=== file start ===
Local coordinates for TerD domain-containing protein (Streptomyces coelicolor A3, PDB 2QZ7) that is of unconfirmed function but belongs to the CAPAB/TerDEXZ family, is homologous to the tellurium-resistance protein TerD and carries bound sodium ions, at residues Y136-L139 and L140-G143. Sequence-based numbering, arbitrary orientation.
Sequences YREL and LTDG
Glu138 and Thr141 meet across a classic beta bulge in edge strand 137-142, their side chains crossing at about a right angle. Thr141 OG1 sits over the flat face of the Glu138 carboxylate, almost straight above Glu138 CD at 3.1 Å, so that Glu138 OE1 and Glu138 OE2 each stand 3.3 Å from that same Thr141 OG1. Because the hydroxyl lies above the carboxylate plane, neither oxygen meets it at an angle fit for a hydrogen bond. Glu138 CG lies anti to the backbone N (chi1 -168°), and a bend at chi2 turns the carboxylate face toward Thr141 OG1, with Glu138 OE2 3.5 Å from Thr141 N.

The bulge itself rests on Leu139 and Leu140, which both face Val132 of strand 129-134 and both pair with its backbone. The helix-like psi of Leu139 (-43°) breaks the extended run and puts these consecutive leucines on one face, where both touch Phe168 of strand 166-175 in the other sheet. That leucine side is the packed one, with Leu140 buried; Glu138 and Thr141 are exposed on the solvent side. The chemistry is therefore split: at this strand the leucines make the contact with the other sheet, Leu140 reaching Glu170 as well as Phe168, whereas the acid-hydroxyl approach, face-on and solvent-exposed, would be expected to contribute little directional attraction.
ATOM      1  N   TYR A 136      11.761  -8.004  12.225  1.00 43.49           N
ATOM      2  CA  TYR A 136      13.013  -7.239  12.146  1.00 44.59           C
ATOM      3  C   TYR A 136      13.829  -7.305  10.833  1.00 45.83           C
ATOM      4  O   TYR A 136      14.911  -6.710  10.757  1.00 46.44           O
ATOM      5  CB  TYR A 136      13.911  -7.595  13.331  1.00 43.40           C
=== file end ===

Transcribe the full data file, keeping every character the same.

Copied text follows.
Local coordinates for TerD domain-containing protein (Streptomyces coelicolor A3, PDB 2QZ7) that is of unconfirmed function but belongs to the CAPAB/TerDEXZ family, is homologous to the tellurium-resistance protein TerD and carries bound sodium ions, at residues Y136-L139 and L140-G143. Sequence-based numbering, arbitrary orientation.
Sequences YREL and LTDG
Glu138 and Thr141 meet across a classic beta bulge in edge strand 137-142, their side chains crossing at about a right angle. Thr141 OG1 sits over the flat face of the Glu138 carboxylate, almost straight above Glu138 CD at 3.1 Å, so that Glu138 OE1 and Glu138 OE2 each stand 3.3 Å from that same Thr141 OG1. Because the hydroxyl lies above the carboxylate plane, neither oxygen meets it at an angle fit for a hydrogen bond. Glu138 CG lies anti to the backbone N (chi1 -168°), and a bend at chi2 turns the carboxylate face toward Thr141 OG1, with Glu138 OE2 3.5 Å from Thr141 N.

The bulge itself rests on Leu139 and Leu140, which both face Val132 of strand 129-134 and both pair with its backbone. The helix-like psi of Leu139 (-43°) breaks the extended run and puts these consecutive leucines on one face, where both touch Phe168 of strand 166-175 in the other sheet. That leucine side is the packed one, with Leu140 buried; Glu138 and Thr141 are exposed on the solvent side. The chemistry is therefore split: at this strand the leucines make the contact with the other sheet, Leu140 reaching Glu170 as well as Phe168, whereas the acid-hydroxyl approach, face-on and solvent-exposed, would be expected to contribute little directional attraction.
ATOM      1  N   TYR A 136      11.761  -8.004  12.225  1.00 43.49           N
ATOM      2  CA  TYR A 136      13.013  -7.239  12.146  1.00 44.59           C
ATOM      3  C   TYR A 136      13.829  -7.305  10.833  1.00 45.83           C
ATOM      4  O   TYR A 136      14.911  -6.710  10.757  1.00 46.44           O
ATOM      5  CB  TYR A 136      13.911  -7.595  13.331  1.00 43.40           C